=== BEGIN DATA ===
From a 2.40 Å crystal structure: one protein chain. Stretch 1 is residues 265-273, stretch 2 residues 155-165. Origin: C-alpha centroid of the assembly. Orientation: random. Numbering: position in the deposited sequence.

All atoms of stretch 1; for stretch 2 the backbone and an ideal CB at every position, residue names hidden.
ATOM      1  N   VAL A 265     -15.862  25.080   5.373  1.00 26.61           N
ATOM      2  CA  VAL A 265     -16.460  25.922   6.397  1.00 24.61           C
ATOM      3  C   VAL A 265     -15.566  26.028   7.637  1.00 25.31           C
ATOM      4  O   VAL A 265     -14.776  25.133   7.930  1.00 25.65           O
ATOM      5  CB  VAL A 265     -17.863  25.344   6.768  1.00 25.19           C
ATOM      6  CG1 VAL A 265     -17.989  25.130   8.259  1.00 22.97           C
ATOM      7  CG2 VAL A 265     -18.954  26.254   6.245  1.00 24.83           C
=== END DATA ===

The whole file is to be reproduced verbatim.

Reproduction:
From a 2.40 Å crystal structure: one protein chain. Stretch 1 is residues 265-273, stretch 2 residues 155-165. Origin: C-alpha centroid of the assembly. Orientation: random. Numbering: position in the deposited sequence.

All atoms of stretch 1; for stretch 2 the backbone and an ideal CB at every position, residue names hidden.
ATOM      1  N   VAL A 265     -15.862  25.080   5.373  1.00 26.61           N
ATOM      2  CA  VAL A 265     -16.460  25.922   6.397  1.00 24.61           C
ATOM      3  C   VAL A 265     -15.566  26.028   7.637  1.00 25.31           C
ATOM      4  O   VAL A 265     -14.776  25.133   7.930  1.00 25.65           O
ATOM      5  CB  VAL A 265     -17.863  25.344   6.768  1.00 25.19           C
ATOM      6  CG1 VAL A 265     -17.989  25.130   8.259  1.00 22.97           C
ATOM      7  CG2 VAL A 265     -18.954  26.254   6.245  1.00 24.83           C